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The Testimony of
Mr. Brian Chase
Executive Director, The National Space Society

STATEMENT BY BRIAN E. CHASE Executive Director, National Space Society before the Science, Technology, and Space Subcommittee of the U.S. Senate Committee on Commerce, Science, and Transportation

April 2, 2003

Chairman Brownback, Senator Breaux and Members of the Subcommittee, thank you for inviting me here today.

I am pleased to present testimony to the Subcommittee on behalf of the National Space Society, a nonprofit organization dedicated to promoting space exploration. NSS has approximately 22,000 members around the world, including space professionals, astronauts, business leaders, elected officials, and, most important, everyday citizens without ties to the space industry who support the exploration, development, and eventual settlement of space.

The Subcommittee has asked NSS to provide its perspective on NASA's human space flight programs and how those initiatives relate to efforts to develop new space transportation systems. In our view, access to space is the most critical part of any future space exploration efforts, so I appreciate the opportunity to share our thoughts today.

NASA's Integrated Space Transportation Plan

Robust, low cost access to space is the key to expanding opportunities in space, whether in Low Earth Orbit or beyond. In light of the loss of the Space Shuttle Columbia, it is more important than ever for our nation to address the issue of how we transport people and cargo to and from space. Indeed, although the Columbia investigation and now the war in Iraq occupies the nation's attention, NASA's generally overlooked FY 2004 budget submission contains important elements of an Integrated Space Transportation Plan to begin addressing this critical issue.

The first element of the Integrated Space Transportation Plan is the Service Life Extension Program, which addresses the need to upgrade the Space Shuttle fleet and the infrastructure that supports it. The Space Shuttle is the only vehicle that can complete the International Space Station, so we need to return the fleet to service as quickly as is feasible to let it complete that mission.

Although the original estimates for the Shuttle's cost and performance were very optimistic-which means today we have a system that is significantly more expensive and more challenging to operate than was ever envisioned-the Space Shuttle remains a very unique and important asset in our nation's launch inventory. It combines the capabilities of a heavy lift launch vehicle, a small Space Station, an on-orbit repair depot, and a system that can return cargo to Earth, among other functions. Its capabilities, despite being conceived 30 years ago, remain unmatched today by any vehicle flying or by anything even on the drawing board. So any mention of a "replacement" of the Shuttle has to be viewed as only a partial replacement, since future vehicles will likely not be as versatile as the Space Shuttle is today.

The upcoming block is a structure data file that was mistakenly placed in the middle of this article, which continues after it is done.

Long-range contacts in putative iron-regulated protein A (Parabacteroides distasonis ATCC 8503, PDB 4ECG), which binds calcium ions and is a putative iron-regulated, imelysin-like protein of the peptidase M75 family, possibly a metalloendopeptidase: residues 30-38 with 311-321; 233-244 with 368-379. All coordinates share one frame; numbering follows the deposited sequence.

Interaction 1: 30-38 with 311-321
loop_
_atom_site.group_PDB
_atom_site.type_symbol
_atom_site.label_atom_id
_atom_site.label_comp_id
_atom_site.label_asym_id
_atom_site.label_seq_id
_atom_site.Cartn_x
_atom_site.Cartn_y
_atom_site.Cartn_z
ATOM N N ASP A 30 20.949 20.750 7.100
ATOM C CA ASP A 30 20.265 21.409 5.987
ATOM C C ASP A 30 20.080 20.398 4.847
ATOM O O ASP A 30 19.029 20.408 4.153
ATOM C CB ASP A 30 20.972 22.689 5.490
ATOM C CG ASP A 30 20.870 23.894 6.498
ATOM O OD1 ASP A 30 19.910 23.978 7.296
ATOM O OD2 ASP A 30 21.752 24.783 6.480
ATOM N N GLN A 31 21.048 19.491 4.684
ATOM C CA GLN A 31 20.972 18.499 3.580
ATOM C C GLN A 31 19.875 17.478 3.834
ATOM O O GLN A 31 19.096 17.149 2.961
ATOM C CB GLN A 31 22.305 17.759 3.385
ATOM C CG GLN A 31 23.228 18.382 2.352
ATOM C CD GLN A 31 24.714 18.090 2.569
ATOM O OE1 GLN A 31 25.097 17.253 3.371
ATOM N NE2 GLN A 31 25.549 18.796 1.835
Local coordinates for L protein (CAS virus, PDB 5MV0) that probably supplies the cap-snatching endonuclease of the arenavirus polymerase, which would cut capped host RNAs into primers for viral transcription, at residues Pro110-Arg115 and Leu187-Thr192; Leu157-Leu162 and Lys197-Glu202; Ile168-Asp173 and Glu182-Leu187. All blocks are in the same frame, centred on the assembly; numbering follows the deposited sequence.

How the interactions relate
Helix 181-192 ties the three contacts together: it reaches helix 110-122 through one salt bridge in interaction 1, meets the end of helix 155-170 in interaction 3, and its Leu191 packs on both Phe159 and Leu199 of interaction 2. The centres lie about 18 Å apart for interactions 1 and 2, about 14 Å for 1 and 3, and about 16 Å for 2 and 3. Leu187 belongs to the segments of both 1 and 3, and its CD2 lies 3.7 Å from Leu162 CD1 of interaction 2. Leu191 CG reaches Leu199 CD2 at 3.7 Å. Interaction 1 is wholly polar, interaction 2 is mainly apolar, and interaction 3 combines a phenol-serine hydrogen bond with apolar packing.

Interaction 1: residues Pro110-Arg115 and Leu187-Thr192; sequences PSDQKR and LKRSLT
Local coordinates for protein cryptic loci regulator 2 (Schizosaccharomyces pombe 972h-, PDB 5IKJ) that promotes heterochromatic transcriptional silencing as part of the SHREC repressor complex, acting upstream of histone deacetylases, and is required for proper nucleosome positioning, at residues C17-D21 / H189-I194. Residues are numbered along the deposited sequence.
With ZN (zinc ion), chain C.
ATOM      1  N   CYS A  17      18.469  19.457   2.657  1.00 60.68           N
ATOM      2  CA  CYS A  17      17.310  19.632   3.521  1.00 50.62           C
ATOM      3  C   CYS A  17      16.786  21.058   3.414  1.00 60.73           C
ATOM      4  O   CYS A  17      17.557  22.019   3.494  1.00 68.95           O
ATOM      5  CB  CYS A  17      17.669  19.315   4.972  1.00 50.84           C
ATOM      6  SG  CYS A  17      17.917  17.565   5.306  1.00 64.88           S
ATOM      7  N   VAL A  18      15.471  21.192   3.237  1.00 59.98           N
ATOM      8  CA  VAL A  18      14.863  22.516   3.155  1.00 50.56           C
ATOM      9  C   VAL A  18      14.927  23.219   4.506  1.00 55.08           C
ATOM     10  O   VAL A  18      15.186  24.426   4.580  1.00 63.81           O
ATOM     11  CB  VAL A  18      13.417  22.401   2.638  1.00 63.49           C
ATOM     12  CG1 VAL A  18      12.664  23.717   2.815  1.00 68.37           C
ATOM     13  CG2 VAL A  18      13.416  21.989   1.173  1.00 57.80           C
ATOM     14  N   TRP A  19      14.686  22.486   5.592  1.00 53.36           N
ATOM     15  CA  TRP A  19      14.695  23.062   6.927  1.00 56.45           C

But we cannot escape the realities of the need for a backup to the Shuttle, regardless of its impressive capabilities. The second element of the plan is to provide a complementary capability to transfer crews to and from the Space Station. The current proposal, called the Orbital Space Plane (OSP), would be launched aboard Evolved Expendable Launch Vehicles developed jointly by the Department of Defense and industry, and which are now operated commercially by Boeing and Lockheed Martin as the Delta IV and the Atlas V, respectively. The requirements laid out by NASA call for the OSP to be able to launch at least four crew members to ISS, stay on orbit for long periods of time, and to serve as a "lifeboat" to evacuate the ISS crew in the case of emergencies, replacing the Russian Soyuz capsules that perform that function today.

While the OSP could serve as a component of a next generation system, it serves only as a complement to-not a replacement for-the Shuttle during this phase of the Integrated Space Transportation Plan. The OSP would relieve much of the Shuttle's burden of launching crew to and from ISS and allow the Shuttle fleet to focus on the launch of heavy cargo and components, but both vehicles would be flown during this time period. The additional benefit of the development of the OSP or similar vehicle would be its utility in future human missions, all of which will require crew transfer capabilities.